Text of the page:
SAN FRANCISCO — With New Orleans poised to score on its opening possession, Donte Whitner delivered a crushing blow that knocked out running back Pierre Thomas and forced the first of five Saints turnovers.
San Francisco's hard-hitting, opportunistic defense set the tone in the 49ers' thrilling 36-32 playoff win the same way it has all season.
From Justin Smith and Aldon Smith harassing Drew Brees all day, to Patrick Willis and NaVorro Bowman shutting down the running game and Dashon Goldson making punishing hits and key plays from the secondary, the defense is the biggest reason for the resurgence in San Francisco that has the 49ers (14-3) back in the NFC championship for the first time since the 1997 season.
An offensive show featuring four lead changes defined the final five minutes Saturday, capped by Alex Smith's 14-yard touchdown pass to Vernon Davis with 9 seconds remaining. But Whitner got things going in the franchise's first postseason appearance in nine years.
"It let the (Saints) offense know we were going to be physical all day," Whitner said of the hit on Thomas, who left with a head injury and never returned.
Whitner was unfazed by his pass interference penalty moments earlier that briefly sent shaken-up tight end Jimmy Graham to the sideline. Whitner's jarring, legal helmet-to-helmet hit on Thomas was a blow to the Saints' psyche as well as to their depth chart.
The 49ers defense has been so stingy this season they didn't allow a 100-yard runner or a rushing touchdown until the second-to-last game of the year Dec. 24 at Seattle. Hall of Famer Ronnie Lott, part of plenty of top-notch defenses himself, has praised these men for not "giving up inches."
"We've got a great defense. We feel like we can stop anyone," Bowman said. "When it's not working for our offense, it's our job to get the ball back for them as many times as we can. That's all it was. If those guys aren't doing well it's our job to pick it up. That's what a team is and I think we have a great one here."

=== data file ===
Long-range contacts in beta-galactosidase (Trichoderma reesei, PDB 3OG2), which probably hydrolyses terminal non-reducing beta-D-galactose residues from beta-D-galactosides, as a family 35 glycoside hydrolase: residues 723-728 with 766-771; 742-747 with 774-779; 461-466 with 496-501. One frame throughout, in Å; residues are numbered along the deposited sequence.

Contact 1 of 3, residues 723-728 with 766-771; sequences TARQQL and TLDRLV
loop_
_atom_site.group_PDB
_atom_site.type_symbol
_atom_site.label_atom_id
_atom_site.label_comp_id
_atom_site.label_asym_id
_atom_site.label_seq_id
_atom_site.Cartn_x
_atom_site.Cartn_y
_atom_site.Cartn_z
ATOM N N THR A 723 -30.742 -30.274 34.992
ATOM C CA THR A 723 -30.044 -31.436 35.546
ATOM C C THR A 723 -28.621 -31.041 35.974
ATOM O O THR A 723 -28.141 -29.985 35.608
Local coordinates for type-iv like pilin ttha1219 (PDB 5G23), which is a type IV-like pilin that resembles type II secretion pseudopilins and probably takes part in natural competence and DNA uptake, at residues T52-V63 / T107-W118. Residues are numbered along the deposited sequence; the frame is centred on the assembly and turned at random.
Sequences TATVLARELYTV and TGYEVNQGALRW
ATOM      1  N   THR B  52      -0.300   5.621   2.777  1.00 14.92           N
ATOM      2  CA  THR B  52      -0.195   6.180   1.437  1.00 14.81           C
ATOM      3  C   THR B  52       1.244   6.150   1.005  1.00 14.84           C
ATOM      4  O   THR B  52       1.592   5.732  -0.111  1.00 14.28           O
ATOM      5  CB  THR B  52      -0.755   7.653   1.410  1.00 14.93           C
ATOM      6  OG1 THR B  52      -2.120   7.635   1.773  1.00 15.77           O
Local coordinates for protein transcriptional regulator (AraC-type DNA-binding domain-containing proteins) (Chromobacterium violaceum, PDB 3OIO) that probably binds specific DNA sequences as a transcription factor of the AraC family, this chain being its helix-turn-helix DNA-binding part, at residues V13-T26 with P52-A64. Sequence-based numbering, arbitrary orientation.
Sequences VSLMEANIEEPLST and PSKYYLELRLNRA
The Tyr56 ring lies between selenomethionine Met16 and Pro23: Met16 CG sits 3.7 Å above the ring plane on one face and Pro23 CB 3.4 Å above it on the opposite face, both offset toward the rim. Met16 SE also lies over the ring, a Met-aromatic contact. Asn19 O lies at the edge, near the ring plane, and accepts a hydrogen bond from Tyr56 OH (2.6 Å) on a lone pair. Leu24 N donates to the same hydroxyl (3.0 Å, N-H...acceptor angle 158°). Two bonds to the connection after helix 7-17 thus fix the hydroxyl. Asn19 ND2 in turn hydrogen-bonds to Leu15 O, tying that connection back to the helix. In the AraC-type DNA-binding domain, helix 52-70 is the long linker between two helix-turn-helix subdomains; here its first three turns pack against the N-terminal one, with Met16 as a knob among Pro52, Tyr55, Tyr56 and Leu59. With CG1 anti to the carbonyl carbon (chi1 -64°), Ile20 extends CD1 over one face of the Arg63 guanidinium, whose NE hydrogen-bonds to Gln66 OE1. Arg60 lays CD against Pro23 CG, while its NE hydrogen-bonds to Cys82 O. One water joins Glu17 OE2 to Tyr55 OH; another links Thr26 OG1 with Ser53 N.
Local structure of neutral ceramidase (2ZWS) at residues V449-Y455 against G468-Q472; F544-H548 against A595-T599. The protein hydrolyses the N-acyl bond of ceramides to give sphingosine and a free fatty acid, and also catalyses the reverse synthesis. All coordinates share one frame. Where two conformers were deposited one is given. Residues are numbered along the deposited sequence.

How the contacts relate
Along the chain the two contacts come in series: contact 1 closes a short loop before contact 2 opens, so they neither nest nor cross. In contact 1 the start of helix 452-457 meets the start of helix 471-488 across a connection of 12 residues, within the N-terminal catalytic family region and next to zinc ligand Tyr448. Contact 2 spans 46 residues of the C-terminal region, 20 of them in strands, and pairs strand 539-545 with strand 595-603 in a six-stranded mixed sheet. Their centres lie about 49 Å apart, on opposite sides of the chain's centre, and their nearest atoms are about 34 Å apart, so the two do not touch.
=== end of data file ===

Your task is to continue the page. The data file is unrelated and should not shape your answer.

First-year coach Jim Harbaugh brought defensive coordinator Vic Fangio along with him from Stanford when he was hired last January — and Fangio has developed his unit into one of the NFL's best.
"We like to think that we play defense the right way," Fangio said. "We play physical, we play with our hands. We run to the ball. We don't try and do anything too fancy, although we do have our changeups here and there. We try and play defense the old-fashioned, hard school way."
The Niners, who will either play at defending Super Bowl champion Green Bay next Sunday or at home against the New York Giants, had 38 takeaways during the regular season to only 10 turnovers. Their plus-28 turnover differential matched the 2010 Patriots for the second-best mark in NFL history since 1941.
They forced five more Saturday, and only had one turnover themselves.
San Francisco's determined defenders heard all week how difficult it would be to stop Brees and Co., knowing many figured they'd fail.
"We got tired of it throughout the week. They gave us no chance," Goldson said. "They kept talking about the Saints, the Saints, where they stand against us and what they were going to do. We ignored everything and focused on us and what we had to do to come win this game."
Goldson had six interceptions for the NFC West champions during the regular season, then his biggest yet Saturday. That first-quarter pick snapped Brees' NFL-record streak of 226 postseason passes without an interception dating to the NFC championship game against Chicago five years ago.
Tarell Brown had the other interception, while special teams standouts Blake Costanzo and Madieu Williams each forced a fumble.
"Our guys were humming. We were able to pry a couple out and that was big," Fangio said. "The interceptions were big also."
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